Why do we rely upon scientific approach when its foundational axioms are assumed and agreed without proof?

Foundation of the scientific explorations are seem to be the mathematical axioms at its root. But if we see the definition of the axiom we find axioms are basically the propositions which requires no proof and universally accepted. If so, why do we treat science as the most reliable way to understand our reality which is based on something that itself have no proof? What are the philosophical justification of the reliability of science?

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    Wait, back up... what foundational axioms of science are you talking about? – H Walters Jun 15 '20 at 1:59
  • @HWalters mathematical axioms. Is there any way to reliably do science without mathematics? – Sazzad Hissain Khan Jun 15 '20 at 2:06
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    It seems to work. Bridges and airplanes usually stay up. We came out of caves and built all this using rationality and our human instinct to math, science and engineering. What it all means ultimately, is anyone's guess. Maybe the order we see is just an illusion, and the actual world is formless and random. It's possible. – user4894 Jun 15 '20 at 2:45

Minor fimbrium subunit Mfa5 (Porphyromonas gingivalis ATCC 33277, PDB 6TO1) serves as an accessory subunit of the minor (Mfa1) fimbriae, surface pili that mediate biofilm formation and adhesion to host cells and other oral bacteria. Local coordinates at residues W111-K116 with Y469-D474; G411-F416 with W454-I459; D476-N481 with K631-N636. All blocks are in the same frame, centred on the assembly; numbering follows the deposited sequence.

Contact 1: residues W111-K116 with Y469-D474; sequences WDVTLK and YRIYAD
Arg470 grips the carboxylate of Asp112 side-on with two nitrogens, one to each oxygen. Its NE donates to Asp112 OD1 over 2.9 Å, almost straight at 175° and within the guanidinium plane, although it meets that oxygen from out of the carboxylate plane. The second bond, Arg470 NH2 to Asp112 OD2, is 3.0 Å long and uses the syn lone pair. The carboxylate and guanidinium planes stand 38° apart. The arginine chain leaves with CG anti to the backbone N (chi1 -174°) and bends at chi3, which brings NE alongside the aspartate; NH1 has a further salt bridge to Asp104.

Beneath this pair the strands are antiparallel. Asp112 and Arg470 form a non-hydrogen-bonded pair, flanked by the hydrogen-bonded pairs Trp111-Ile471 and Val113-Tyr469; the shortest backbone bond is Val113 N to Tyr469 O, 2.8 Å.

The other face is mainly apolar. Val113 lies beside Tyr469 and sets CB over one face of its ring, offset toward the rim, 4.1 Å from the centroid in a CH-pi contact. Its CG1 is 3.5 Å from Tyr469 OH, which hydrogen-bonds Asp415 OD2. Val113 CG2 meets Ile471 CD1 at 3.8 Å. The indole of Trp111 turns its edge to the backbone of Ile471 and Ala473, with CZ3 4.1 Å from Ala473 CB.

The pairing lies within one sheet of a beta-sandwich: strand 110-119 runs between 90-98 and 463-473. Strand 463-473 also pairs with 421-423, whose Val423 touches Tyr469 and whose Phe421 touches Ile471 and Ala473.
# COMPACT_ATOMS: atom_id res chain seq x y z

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    Most of science does not use mathematics in a substantive way, it is only used to transform data from one form into another (statistics). In this respect the "axioms" are just extensions of our linguistic conventions to counting and measurement. Where mathematics is used substantively (mathematical physics, chemistry, to a very limited extent, biology) the "axioms" are surmises from multiple observations and experiments, so they are proved (by experience), although not in a mathematical sense. And that is the "scientific approach", even without mathematics, and why it is reliable. – Conifold Jun 15 '20 at 6:38
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    We can mimick the well-known Churchill's dictum about democracy: "it has been said that [the scientific approach] is the worst form of [knowledge] except for all those other forms that have been tried from time to time.…" – Mauro ALLEGRANZA Jun 15 '20 at 7:11

The big book of scientific knowledge is written in the language of mathematics. Four hundred years of work in this area as shown that regardless of what philosophers or physicists might think about this, it nonetheless is a fact that the use of mathematics to organize knowledge about the physical world is (to some) unreasonably effective.

As such, the reliability of science and the successes that spring from it is a circumstance which its practitioners are under absolutely no obligation to justify to the philosophy community.

For example, take the case of shooting extremely high-energy electrons at protons, as a tool for determining whether or not the protons possess any internal structure, and if so, what exactly that structure might consist of. This is the stuff of which Nobel prizes are made.

So: in what sense would this work, carried out at Stanford's SLAC facility in the late 1960's, have been in any way productively informed by having philosophers involved in the process of designing the magnetic spectroscopes that were used to make measurements on electron-proton scattering?

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